Milei’s tub-thumping defence of untrammelled capitalism will not have come as a shock to the many Argentines who know just how harmful attempts by politicians to tie it down can be. Though varieties of “crony capitalism” – in which businessmen get politicians to guarantee them virtual monopolies by taking protectionist measures of one kind or another – can be found in most countries, few have been so successful in such endeavours as their Argentine counterparts, who have managed to paralyse the economy by draining its lifeblood and then enclosing it in a bewildering web of rules and regulations. Milei’s government has made the elimination of restraints that benefit only those who have friends in government a priority; as much of the population seems to agree that bureaucratic red tape is a major problem, a reluctant Congress may finally give the okay to the “Omnibus Law” bill legislators are currently perusing.

Had Milei limited himself to reminding people that free-market capitalism works far better than any alternative and that all too often attempts by politicians to make the economy behave as they would like have had unfortunate results, his performance in Davos would not have motivated much controversy. What did was his insistence that the West runs the risk of being overwhelmed by “socialism”: by going on about this he gave the impression that he is unaware that decades have passed since the Soviet Union bit the dust and China decided to jettison Marxist economics before going on to become a commercial superpower.

Though ideas that socialists came up with do continue to influence almost all governments, on the whole the parties and factions that proudly swear they adhere to the creed are very different from those that, as Milei pointed out, led to the murder of about a hundred million people. Perhaps he was referring to the deleterious effects he and many others attribute to the “woke” identity politics large numbers of leftists, especially in the English-speaking countries, have adopted in order to justify their attacks on everything the West presumably stands for. If so, he should have made it clear.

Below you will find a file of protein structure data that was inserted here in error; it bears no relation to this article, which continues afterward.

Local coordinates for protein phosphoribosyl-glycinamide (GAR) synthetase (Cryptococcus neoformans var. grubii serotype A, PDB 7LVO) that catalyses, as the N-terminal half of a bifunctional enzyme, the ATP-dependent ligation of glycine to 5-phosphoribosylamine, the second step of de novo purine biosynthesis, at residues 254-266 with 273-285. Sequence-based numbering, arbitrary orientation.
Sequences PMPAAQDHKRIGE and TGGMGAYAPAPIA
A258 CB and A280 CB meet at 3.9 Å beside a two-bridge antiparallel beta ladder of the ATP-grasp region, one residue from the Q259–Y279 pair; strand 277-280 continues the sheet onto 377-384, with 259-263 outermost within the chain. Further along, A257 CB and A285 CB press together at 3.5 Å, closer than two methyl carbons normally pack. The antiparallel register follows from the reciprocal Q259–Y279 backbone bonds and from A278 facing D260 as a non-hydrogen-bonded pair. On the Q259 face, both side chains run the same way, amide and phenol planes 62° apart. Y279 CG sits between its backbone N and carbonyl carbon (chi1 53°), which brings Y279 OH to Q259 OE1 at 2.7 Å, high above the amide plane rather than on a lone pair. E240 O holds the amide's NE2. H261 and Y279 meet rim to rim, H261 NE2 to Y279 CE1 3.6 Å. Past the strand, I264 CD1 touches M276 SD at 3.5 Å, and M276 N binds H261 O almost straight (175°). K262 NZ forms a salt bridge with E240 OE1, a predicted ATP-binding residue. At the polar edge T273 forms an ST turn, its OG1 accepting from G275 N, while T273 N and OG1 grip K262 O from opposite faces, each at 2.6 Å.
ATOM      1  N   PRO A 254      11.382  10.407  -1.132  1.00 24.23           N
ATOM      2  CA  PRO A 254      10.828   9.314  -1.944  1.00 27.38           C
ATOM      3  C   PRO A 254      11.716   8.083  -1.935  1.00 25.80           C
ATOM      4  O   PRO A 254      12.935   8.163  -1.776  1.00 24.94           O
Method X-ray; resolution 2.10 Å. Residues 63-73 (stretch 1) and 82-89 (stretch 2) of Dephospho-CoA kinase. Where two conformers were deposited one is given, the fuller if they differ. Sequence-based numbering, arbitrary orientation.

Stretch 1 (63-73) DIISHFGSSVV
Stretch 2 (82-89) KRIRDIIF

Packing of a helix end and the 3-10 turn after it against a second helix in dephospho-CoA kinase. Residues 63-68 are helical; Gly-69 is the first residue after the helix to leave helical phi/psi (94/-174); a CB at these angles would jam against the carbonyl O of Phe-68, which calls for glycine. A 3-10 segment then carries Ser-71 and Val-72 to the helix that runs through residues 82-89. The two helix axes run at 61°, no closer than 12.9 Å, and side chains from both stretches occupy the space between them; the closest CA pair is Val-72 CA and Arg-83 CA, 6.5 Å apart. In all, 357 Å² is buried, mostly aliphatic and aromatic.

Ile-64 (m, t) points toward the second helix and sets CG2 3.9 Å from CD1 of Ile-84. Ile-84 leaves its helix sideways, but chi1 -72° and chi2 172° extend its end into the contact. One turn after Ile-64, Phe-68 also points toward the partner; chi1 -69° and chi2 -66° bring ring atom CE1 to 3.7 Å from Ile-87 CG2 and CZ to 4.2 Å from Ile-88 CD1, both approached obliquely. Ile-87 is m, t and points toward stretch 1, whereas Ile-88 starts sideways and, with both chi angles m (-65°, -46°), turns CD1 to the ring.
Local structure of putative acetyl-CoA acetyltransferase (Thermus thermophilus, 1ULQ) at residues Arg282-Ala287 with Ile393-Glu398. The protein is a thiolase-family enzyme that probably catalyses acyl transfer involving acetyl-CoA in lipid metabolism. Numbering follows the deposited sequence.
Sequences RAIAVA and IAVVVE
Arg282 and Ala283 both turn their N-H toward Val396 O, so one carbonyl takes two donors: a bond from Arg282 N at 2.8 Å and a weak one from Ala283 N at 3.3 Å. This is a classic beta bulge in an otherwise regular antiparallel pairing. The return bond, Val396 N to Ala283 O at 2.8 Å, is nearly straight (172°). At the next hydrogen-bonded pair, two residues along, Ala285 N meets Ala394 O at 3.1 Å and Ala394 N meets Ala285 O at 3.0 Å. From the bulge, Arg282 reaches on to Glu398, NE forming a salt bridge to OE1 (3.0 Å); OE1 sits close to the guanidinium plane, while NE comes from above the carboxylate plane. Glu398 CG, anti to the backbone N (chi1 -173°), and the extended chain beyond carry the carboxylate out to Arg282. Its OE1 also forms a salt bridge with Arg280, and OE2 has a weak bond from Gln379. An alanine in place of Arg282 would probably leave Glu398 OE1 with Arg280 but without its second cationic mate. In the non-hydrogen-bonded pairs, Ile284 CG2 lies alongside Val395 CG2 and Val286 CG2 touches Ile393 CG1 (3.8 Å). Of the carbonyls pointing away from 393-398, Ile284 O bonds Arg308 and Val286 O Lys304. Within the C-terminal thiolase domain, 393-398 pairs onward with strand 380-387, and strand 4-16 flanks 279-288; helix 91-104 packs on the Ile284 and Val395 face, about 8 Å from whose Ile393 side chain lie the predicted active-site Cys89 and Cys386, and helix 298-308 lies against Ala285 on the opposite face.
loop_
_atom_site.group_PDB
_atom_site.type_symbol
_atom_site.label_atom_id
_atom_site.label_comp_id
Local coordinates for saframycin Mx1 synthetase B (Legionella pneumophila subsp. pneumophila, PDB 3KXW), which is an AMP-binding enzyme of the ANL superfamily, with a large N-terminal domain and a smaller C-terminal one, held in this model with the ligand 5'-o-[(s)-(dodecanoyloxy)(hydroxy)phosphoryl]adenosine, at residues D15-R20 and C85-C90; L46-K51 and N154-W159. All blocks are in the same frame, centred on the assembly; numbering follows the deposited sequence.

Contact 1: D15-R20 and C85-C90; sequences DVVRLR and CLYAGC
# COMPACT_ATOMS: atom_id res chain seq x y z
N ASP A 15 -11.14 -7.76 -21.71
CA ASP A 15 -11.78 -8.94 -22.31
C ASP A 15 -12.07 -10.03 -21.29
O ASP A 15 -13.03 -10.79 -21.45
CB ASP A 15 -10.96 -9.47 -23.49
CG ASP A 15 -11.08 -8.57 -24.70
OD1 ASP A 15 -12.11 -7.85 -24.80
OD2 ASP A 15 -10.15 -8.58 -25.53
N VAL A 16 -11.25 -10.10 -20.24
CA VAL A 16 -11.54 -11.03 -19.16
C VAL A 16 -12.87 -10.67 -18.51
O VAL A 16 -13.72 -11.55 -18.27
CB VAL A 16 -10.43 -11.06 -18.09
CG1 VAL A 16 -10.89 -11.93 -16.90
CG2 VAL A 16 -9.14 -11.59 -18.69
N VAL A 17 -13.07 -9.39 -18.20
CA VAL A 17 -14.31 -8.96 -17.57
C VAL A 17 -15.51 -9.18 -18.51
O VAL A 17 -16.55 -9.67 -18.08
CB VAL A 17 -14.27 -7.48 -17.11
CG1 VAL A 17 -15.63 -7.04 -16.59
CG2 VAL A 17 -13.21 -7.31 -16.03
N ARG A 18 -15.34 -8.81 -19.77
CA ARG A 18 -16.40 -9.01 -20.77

As for feminism, which Milei includes in the forces threatening the West, the challenge it poses is somewhat more complicated than he evidently supposes. While it is true that some feminists have gone out of their way to discredit everything associated with what they call “toxic masculinity,” changes in the relationship between the sexes are being encouraged by the way advanced economies are evolving. In Europe, North America and Japan, most families need at least two breadwinners, while not that long ago it was habitual for the man to earn money and his wife to stay at home and raise the kids, something that these days is far less common than it used to be.

Milei told the Davos crowd that he has it in for feminism because he thinks forming ministries dedicated to helping women is a waste of money. A far more serious charge is that it is contributing to the rapid fall of the birth rate in almost every country in the world. In some, such as Japan, South Korea, Italy, Spain, Germany and many others – among them China, which last year lost almost three million people – the decline, which appears to be irreversible, has been so sharp that by the end of the century or soon after they will have ceased to exist in any meaningful way. Unless feminists get far more enthusiastic about maternity than they have been for a great many years, they will continue to help bring about the extinction of humankind, an objective which, let us hope, few have ever had in mind.

James Neilson

James Neilson

Former editor of the Buenos Aires Herald (1979-1986).